However, the Yatri team is open to the idea of diverging from this design philosophy in future products. Pandey assures that Project Zero will be treated as a legacy model that will keep getting better upgrades over time. The company is also looking at other motorbiking segments such as the enduros and even more practical commuter bikes to diversify their product lineup. “While Project Zero is a premium product, we are already working on new model for the entry-level market. We feel that we would make the most impact in the mobility domain from that level,” shares Pandey. He hints that while it is still in early stages of development, they aim to launch a more affordable and commercially viable model as early as the end of 2021, compared to its more premium counterpart that expects only 50 units in the first lot of manufacture.
From a performance perspective, Yatri Motorcycle believes that Project Zero is on par or better than most of its competitors. Falling under the 300cc segment as well as pairing the torque figures with the stop-and-go traffic that Nepal has, the team feels that Project Zero will be a strong consumer option.
For now Yatri Motorcycles relies on a multitude of parts and services from other manufacturers both inside and outside Nepal in order to ensure that they deliver the best possible product. Nonetheless, doing so also brings with it a number of different economic factors into play. “Of course, when we outsource, it’ll be more expensive than manufacturing some of our designs in-house. But sometimes when you look at the economy of scale, even if you do outsource it, there is a point in time when outsourcing the design makes more financial sense,” elaborates Pandey. He quickly adds, “We are actually working on our own state-of-the-art machine shop as we speak.”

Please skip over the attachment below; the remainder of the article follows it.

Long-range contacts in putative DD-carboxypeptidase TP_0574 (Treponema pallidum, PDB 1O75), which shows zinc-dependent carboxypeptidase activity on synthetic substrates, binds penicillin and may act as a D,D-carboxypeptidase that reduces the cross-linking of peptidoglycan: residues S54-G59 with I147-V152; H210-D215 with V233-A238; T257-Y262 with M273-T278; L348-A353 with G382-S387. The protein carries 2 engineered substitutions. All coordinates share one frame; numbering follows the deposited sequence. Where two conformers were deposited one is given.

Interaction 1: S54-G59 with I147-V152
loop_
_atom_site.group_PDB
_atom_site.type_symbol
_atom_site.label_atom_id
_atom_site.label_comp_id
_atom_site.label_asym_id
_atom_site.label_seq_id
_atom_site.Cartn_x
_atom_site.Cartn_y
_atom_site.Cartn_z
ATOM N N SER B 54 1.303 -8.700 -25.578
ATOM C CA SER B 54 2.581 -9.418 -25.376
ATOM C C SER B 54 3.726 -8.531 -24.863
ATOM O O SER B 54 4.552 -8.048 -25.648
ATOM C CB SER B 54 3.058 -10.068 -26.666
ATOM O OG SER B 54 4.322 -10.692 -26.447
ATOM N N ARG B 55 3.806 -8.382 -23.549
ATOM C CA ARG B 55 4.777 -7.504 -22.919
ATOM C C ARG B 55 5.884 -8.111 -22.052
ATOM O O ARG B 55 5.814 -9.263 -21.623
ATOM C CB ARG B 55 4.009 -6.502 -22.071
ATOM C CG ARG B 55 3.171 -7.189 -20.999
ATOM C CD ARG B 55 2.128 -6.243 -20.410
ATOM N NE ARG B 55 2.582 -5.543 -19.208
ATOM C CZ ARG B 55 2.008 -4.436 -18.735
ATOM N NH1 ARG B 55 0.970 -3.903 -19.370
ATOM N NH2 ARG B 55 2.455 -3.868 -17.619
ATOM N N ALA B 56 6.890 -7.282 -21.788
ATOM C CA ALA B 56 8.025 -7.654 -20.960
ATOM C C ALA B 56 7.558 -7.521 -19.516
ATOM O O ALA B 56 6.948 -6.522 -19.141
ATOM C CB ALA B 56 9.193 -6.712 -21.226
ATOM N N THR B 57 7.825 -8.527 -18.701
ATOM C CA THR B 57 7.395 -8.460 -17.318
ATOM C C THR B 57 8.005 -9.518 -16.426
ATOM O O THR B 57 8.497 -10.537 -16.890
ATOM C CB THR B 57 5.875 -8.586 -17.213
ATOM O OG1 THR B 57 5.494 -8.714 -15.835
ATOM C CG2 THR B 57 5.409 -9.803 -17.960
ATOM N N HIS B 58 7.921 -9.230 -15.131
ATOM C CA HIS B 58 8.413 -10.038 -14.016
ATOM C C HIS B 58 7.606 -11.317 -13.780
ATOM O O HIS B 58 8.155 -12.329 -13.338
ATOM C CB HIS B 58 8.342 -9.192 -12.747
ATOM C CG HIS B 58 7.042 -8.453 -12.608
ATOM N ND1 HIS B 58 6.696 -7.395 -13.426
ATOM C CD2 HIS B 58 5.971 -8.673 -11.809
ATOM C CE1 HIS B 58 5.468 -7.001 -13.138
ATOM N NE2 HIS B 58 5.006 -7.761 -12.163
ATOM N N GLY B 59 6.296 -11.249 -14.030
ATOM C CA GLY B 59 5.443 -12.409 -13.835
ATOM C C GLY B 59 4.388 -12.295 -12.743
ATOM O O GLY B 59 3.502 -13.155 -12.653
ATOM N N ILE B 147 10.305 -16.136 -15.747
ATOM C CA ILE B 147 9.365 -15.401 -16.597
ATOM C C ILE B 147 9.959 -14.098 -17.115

Does outsourcing manufacture to foreign factories mean that Yatri Motorcycles will be treated the same way as other automotive companies? Pandey feels that they won’t and shouldn’t be treated as a foreign company, saying, “Just like how Apple products are designed in California and made in China, I think the same model applies to us.”
However, he does mention that the true expense lies in importing individual parts into the country. “What actually is happening is that when we bring in our parts -not simply mass-produced parts like brake calipers, but even the parts that we personally designed – each part is given a harmonized code that immediately classifies it as motorcycle spare part. This means that we go through the same rates as other dealerships do, all the way up to 30%-40% in taxes. For now, it is actually more profitable for us to import a completely built unit into Nepal rather than assembling it here,” shares Pandey, who argues that this is not the vision they have for Yatri Motorcycles, stating that they want to take the steps towards establishing the, long overdue, automotive industry in Nepal.
Yatri Motorcycles is also coming out with what they call the “Yatri Hub”, which they consider as an ecosystem for all Yatri products and services. “It’ll be one of the most iconic elements of our motorcycles, helping us differentiate from the competition,” claims Pandey. From information on how much money you have saved by going electric per kilometer to real-time tracking to even booking appointments for servicing your bike, Yatri Hub wants to change how users interact with their motorcycles. Besides this, the company is also planning on coming up with accessories and after sales products for Yatri Motorcycles. Pandey tells that, “Especially for Project Zero, we plan to have custom parts that are built to the design that users want.”
According to Pandey, the end goal for Yatri Motorcycles had always been to become an international brand.